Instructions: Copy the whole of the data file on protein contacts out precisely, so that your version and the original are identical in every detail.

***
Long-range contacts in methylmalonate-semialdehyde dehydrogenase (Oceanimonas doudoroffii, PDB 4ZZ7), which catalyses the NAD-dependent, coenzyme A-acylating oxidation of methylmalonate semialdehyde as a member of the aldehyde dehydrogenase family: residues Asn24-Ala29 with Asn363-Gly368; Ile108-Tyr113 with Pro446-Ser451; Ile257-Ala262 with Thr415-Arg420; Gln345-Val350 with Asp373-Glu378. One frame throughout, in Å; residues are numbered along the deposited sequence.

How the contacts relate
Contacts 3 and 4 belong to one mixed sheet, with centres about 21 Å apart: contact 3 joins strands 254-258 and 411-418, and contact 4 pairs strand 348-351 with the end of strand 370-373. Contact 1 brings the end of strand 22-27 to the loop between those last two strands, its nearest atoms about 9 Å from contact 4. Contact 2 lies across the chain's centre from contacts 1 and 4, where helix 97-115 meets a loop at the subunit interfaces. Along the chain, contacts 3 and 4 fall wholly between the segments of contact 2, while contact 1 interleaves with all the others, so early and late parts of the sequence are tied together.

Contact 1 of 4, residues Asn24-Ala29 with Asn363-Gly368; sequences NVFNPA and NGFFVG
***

Long-range contacts in methylmalonate-semialdehyde dehydrogenase (Oceanimonas doudoroffii, PDB 4ZZ7), which catalyses the NAD-dependent, coenzyme A-acylating oxidation of methylmalonate semialdehyde as a member of the aldehyde dehydrogenase family: residues Asn24-Ala29 with Asn363-Gly368; Ile108-Tyr113 with Pro446-Ser451; Ile257-Ala262 with Thr415-Arg420; Gln345-Val350 with Asp373-Glu378. One frame throughout, in Å; residues are numbered along the deposited sequence.

How the contacts relate
Contacts 3 and 4 belong to one mixed sheet, with centres about 21 Å apart: contact 3 joins strands 254-258 and 411-418, and contact 4 pairs strand 348-351 with the end of strand 370-373. Contact 1 brings the end of strand 22-27 to the loop between those last two strands, its nearest atoms about 9 Å from contact 4. Contact 2 lies across the chain's centre from contacts 1 and 4, where helix 97-115 meets a loop at the subunit interfaces. Along the chain, contacts 3 and 4 fall wholly between the segments of contact 2, while contact 1 interleaves with all the others, so early and late parts of the sequence are tied together.

Contact 1 of 4, residues Asn24-Ala29 with Asn363-Gly368; sequences NVFNPA and NGFFVG